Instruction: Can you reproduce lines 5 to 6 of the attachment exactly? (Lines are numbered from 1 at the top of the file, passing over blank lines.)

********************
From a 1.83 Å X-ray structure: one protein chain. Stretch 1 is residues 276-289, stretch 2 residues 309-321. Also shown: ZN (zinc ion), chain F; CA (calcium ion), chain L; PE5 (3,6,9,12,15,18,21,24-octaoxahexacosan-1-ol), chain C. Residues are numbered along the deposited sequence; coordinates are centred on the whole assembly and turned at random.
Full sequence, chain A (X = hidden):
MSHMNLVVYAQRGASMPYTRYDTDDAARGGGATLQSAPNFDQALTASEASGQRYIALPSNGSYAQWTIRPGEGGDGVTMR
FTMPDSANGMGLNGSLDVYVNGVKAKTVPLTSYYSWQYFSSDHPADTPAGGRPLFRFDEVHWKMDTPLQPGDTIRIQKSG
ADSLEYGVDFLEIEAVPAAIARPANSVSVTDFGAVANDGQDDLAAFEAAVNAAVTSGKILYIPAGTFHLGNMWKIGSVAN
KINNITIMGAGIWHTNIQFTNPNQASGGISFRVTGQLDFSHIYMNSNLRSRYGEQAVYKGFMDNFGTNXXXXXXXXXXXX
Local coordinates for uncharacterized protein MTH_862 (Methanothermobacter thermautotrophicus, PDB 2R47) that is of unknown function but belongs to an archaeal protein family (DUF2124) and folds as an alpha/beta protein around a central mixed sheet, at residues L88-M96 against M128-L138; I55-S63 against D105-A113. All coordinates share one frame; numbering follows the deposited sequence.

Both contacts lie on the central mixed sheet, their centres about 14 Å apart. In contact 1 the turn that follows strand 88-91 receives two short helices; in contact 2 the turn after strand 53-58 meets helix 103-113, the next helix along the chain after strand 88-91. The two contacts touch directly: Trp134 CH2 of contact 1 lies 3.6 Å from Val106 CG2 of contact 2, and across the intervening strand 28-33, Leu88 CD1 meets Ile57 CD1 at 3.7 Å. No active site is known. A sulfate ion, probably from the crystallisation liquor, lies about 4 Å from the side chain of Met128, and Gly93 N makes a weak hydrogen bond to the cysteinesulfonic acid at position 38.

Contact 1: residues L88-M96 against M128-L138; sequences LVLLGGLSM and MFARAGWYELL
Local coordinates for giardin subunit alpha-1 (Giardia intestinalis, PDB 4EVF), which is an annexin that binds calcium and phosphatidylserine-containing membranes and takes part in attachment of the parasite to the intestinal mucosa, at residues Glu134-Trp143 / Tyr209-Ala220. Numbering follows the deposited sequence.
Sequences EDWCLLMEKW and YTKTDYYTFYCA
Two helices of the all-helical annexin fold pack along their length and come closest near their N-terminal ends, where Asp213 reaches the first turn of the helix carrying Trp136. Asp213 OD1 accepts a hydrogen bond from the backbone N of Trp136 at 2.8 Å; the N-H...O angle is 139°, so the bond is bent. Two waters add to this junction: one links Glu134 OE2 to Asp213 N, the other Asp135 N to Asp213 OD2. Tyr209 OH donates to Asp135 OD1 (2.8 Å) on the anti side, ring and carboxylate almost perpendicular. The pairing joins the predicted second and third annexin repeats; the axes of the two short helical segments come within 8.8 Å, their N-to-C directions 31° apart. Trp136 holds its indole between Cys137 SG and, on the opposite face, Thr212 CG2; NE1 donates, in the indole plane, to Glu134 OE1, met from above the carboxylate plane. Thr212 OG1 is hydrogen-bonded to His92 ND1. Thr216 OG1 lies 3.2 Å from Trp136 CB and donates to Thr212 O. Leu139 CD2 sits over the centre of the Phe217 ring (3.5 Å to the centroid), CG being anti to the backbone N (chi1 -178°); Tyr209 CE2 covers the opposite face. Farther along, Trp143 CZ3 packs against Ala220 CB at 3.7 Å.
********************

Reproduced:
ADSLEYGVDFLEIEAVPAAIARPANSVSVTDFGAVANDGQDDLAAFEAAVNAAVTSGKILYIPAGTFHLGNMWKIGSVAN
KINNITIMGAGIWHTNIQFTNPNQASGGISFRVTGQLDFSHIYMNSNLRSRYGEQAVYKGFMDNFGTNXXXXXXXXXXXX